Wednesday, March 3, 2010

Tumacacori to Tubac

One of  the many wonderful things about living in the desert Southwest is that you get to go to places with names like Tumacacori and Tubac.

Just agreeing on a pronunciation is an adventure.  Is it TumaCAc'ri or TumacaCORI ?? Probably the first, but we all slipped into the second from time to time.

Yes, we,  for this was another Happy Ladies Club Adventure.  15 of us walked from the thankfully-still-open National Historical Park's Visitor's Center in Tumacacori to the soon-to-be-closed-due-to-State-budget-cuts Tubac Presidio State Historic Park, the oldest State Historic Park in Arizona.  It's a flat walk in the riparian area bordering the Santa Cruz River and a variety of rivulets and streamlets and flooded washes which feed into the Santa Cruz.  Cross and re-crossing might have been problematic had not previous hikers been kind enough to leave behind board-bridges; we were grateful.... very very grateful..... to avoid removing shoes and socks and rolling up pants and hoping that we didn't slip on the rounded river rocks below the not-as-slow-as-we'd-have-liked current.

Yes, those bridges did come in handy.

The hike is about 30 minutes south of Tucson on the highway, and in just that short distance the change in temperature and foliage and ambiance couldn't have been more marked.  The air had a different scent, and much conversation was given over to the prevalence of allergies in the previously-thought-to-be-hypo-allergenic-climes of Arizona. 

As we came closer to the water courses, we found unfamiliar trees

and ferns

 The sight of all this green made us somewhat giddy, especially when we re-crossed the water and found the west bank covered with areas like this one:

Unfortunately, the area is also the receptacle for detritus 
which has been washed downstream or left behind by slovenly drinkers.  
There were 3 or 4 scenes just like this:

which, while quite photogenic were also intrusive.

But, we are the HAPPY Ladies Club, so we looked beyond the trash and kept on walking
and then we found this

member of the welcoming committee standing by the edge of the trail. 
No fence.  No tether.  No farmer protecting his livestock.  Just a cow and a couple of steers (who were less anxious to be captured in pixels than she was) and 15 city-folk. 

We continued a-pace to Tubac.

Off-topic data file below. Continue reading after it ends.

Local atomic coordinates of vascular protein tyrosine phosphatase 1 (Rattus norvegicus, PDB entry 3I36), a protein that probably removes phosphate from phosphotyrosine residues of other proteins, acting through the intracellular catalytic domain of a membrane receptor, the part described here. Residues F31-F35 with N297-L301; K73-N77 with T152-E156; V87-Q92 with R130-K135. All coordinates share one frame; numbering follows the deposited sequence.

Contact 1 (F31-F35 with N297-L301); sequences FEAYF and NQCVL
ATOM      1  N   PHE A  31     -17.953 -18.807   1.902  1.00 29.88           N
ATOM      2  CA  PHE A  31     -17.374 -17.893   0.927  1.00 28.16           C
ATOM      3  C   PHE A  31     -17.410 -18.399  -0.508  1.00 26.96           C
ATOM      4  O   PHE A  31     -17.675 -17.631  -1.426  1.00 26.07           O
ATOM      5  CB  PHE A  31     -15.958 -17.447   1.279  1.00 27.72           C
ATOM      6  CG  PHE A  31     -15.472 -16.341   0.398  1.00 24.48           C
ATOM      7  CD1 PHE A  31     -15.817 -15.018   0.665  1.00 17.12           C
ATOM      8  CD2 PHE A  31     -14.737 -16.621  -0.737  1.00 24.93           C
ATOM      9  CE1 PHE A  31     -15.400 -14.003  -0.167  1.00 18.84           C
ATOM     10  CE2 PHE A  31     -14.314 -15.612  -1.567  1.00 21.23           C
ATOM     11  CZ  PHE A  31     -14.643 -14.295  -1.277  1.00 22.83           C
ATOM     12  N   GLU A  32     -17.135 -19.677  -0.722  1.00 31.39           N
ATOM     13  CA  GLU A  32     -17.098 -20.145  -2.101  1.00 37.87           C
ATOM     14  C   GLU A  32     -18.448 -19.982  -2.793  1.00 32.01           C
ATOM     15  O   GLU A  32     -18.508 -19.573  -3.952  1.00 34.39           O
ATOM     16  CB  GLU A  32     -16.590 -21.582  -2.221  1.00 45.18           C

Up until recently, Tubac was a sleepy artists' colony close enough to the big city (Tucson) for culture if needed, but tucked away far enough that free-spirits could roam.  Once the housing boom hit Arizona, this quaint community began to sprout developments and planned gated neighborhoods and lots and lots of galleries with art-on-a-stick.  You know, those painted whirli-gigs and sparkly metallic ribbons and stick-on-the-wall geckos ...... not really the stuff of a juried art show.  Even when they try to be individual, it's just a little bit over the top. 

  I mean, really, isn't Sculptorium just a little bit pretentious?

Rather than shop the shops, Miss Marjorie and I took ourselves to the Presidio Park.  Used my State Park Pass for free admission and spent a lovely interlude with Gayle, the soon-to-be-unemployed-docent.  She sold me a copy of  Volume 1, Issue 1 of The Weekly Arizonian,  dated March 3, 1859.  Yes, serendipitously, that's exactly 151 years ago today, and No, I did not realize that when I began this post.  Some things are just meant to be, I guess.

The Park isn't much, but it does take you back to the times when the first newspaper published in Arizona had articles like this one:

Horse Thief Killed
....The rascal came to Marshall's Ranche riding a fine horse, which was recognized.  Being ordered not to leave, he started off, When Mr. M. fired his revolver, and the man fell dead.

and this one

We are obliged to the Agricultural Department of the patent Office for a package of rare garden seeds.


a section on Indian Depredations, 
 advertisements from Cincinnati and San Francisco
a full column poem.
We took our paper and wandered the grounds, including an indoor museum with motion sensitive lighting and, outside,  the excavated remains of the fort itself.  Once it was abandoned, the remaining settlers took the adobe bricks for their own homesteading.  Reduce/Reuse/Recycle -- it's not a new concept, it seems.

 Joined the group for lunch and then drove to

where, amongst the hot sauces and the ground cumin we also found these

It was DEFINITELY time to drive home.


  1. I am envious of your walk, but very much enjoyed looking at the photos. "Unfortunately, the area is also the receptacle for detritus...washed downstream or left behind by slovenly drinkers." Then comes the picture of, not mounded Bud Lite cans, but a defunct car, perhaps a Chrysler product. I like the idea of boozers popping open more brewskies, oblivious to their ride washing away.

  2. Thanks for the laugh, Barry/Barbara. At that site there were 3 cars in a row... perhaps a bachelor party run amok?


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